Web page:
5. Legislate against certain activity and introduce climate acts like the UK 2008 Act.

Carbon pricing – tariffs (re-sellable) perhaps different for developing countries. Government incentive schemes – grants and subsidies for example for solar panels, tax consumer for use of high-emission products. Education on the subject – causes, consequences and solutions. International agreements. Weighted allowances of CO2 emissions against developed countries to take into account the first world’s previous pollution and to allow for developing countries to gain economic growth.

Auction the right to own a car with set quota of licences a year. Double public transport investment and encourage cycling ‐ i.e. grade separate cycle paths. Demolish energy inefficient palaces/mansions/castles. Smaller abodes for less energy consumption. More apartments/urban density for shorter commutes.

International carbon markets, cut meat consumption, genetically modify crops to increase crop yields, educate children at a young age to lead low carbon lifestyles, more nuclear power plants, incentives against deforestation, higher CO2 caps for developed counties compared to developing countries, various reengineering strategies, invest lots of money in nuclear fusion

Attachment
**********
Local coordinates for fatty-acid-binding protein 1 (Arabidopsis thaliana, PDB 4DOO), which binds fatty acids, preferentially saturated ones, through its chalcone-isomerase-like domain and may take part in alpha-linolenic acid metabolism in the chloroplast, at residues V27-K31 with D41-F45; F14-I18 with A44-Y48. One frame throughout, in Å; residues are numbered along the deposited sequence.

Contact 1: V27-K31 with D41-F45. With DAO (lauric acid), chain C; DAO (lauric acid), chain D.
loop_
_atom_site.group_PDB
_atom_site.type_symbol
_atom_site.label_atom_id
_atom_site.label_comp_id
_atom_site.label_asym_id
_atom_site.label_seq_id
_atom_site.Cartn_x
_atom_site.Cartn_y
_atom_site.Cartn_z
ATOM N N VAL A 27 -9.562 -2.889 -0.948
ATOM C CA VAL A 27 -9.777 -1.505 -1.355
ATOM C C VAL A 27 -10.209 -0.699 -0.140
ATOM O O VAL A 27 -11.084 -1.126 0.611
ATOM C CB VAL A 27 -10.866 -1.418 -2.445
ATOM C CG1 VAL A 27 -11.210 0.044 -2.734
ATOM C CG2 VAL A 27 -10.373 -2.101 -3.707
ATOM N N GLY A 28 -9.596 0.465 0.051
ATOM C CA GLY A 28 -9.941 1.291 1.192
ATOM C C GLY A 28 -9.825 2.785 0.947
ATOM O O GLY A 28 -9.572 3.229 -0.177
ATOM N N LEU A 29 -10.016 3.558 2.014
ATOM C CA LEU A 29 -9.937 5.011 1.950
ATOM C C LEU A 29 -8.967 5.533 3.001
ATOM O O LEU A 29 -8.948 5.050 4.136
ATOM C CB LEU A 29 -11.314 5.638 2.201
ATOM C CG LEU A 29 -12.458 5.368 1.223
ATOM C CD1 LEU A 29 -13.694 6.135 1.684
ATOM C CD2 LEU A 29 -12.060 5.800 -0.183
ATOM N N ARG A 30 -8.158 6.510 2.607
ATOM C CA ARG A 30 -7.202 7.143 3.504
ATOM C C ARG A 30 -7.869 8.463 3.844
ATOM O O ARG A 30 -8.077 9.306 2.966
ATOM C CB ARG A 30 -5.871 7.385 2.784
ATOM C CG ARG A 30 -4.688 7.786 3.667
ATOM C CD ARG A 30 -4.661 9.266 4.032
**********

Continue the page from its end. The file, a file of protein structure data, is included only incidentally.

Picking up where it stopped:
One of the key conclusions of both this chapter and of a large number of previous studies is the need to use a variety of technologies which complement each other. The use of mobile phones in the classroom has the advantage of opening up discussions in situations where most students would not otherwise participate. Students’ anonymity and the ability to have more time to think about the question encourages larger numbers of students to participate. Students tend to enjoy the interaction and the activity helps to maintain concentration and focus. Students particularly liked to see their responses in the context of other students. Initial student feedback on the use of SMS in the classroom suggested that most students were enthusiastic and their responses were very similar to those when asked to review use of the ARS. The students also stated that they benefited from the use of a variety of different systems and teaching methods.[2]

[2]There is increasing interest in many forms of ‘mobile-learning’ or ‘m-learning’ (i.e. using any type of mobile or handheld device), including research and debate on the value of ‘m-learning’ in developing countries where the proliferation of mobile technology is having a huge impact.